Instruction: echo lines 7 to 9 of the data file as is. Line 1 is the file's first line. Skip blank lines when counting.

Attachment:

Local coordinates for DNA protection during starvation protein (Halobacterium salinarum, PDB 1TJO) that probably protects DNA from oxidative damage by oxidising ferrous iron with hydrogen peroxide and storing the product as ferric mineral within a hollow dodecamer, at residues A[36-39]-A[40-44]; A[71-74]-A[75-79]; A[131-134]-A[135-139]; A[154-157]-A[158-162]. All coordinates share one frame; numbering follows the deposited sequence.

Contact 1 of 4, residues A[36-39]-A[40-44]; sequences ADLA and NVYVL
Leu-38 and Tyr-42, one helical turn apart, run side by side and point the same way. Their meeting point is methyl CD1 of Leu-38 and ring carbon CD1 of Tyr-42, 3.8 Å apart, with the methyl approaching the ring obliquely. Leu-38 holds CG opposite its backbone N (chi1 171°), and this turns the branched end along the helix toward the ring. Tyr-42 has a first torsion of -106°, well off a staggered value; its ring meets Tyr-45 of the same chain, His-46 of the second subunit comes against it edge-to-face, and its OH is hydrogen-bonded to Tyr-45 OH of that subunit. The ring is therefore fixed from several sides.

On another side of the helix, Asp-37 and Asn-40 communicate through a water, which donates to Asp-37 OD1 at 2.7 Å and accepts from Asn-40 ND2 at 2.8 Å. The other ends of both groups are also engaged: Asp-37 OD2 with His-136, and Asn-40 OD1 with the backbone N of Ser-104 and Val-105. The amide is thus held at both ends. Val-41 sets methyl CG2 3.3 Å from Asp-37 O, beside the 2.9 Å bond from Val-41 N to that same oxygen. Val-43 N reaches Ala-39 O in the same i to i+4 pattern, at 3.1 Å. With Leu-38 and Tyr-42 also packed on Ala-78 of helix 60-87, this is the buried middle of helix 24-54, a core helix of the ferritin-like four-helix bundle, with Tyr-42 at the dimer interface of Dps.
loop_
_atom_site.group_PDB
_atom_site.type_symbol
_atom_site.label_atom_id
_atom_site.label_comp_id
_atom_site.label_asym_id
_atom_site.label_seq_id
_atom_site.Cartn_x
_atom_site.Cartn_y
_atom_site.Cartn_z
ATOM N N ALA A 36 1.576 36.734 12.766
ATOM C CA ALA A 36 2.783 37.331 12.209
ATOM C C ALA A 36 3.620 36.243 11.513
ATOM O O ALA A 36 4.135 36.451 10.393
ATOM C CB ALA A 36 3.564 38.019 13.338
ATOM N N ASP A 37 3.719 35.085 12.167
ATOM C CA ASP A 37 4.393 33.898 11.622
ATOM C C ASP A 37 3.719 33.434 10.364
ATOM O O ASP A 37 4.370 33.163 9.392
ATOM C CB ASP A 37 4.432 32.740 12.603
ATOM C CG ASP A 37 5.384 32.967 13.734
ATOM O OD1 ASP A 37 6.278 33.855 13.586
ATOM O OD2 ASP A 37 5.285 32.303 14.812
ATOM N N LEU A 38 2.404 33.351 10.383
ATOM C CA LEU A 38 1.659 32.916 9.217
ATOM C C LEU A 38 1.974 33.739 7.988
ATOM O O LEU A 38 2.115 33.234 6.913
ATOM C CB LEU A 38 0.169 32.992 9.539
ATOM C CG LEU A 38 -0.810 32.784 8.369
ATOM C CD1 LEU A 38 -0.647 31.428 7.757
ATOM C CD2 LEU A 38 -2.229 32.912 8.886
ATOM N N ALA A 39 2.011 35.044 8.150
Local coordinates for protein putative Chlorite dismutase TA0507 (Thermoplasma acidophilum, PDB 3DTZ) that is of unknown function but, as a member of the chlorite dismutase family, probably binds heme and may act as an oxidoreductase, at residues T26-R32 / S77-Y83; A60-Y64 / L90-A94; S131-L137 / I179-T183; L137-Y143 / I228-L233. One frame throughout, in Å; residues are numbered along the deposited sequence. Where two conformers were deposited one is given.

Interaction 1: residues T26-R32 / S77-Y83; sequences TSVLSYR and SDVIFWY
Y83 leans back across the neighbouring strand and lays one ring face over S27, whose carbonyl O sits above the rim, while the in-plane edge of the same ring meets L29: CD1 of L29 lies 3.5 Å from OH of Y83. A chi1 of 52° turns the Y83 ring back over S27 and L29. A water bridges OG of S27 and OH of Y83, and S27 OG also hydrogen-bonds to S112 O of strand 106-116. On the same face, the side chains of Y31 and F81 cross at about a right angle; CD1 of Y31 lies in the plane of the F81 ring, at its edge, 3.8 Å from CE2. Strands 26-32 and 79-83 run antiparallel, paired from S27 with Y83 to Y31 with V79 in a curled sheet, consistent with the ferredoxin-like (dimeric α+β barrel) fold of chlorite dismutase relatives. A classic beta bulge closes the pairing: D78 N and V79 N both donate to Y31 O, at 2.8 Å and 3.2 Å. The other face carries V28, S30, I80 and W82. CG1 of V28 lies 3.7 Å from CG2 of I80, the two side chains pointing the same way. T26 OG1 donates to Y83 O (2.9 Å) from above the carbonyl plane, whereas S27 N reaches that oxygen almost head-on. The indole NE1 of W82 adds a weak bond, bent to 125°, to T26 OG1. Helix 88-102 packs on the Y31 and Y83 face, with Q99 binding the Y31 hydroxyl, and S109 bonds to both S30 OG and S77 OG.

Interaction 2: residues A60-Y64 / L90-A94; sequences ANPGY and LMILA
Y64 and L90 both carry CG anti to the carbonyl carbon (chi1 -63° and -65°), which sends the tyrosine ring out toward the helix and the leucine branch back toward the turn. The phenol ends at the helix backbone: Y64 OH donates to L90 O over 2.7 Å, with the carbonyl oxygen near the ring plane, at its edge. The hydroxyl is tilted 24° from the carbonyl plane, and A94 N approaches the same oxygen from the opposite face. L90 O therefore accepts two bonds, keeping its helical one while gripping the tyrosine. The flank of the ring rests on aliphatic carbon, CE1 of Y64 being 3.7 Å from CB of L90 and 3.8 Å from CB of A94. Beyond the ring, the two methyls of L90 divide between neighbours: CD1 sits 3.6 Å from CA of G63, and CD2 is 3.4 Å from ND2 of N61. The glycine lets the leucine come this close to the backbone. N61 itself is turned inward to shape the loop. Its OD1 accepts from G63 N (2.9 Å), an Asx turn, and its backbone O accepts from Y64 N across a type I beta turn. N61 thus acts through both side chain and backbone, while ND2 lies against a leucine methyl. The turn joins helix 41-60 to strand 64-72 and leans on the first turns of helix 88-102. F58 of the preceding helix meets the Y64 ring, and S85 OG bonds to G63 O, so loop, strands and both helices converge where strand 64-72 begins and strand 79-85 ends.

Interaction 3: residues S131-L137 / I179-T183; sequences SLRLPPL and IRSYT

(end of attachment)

_atom_site.type_symbol
_atom_site.label_atom_id
_atom_site.label_comp_id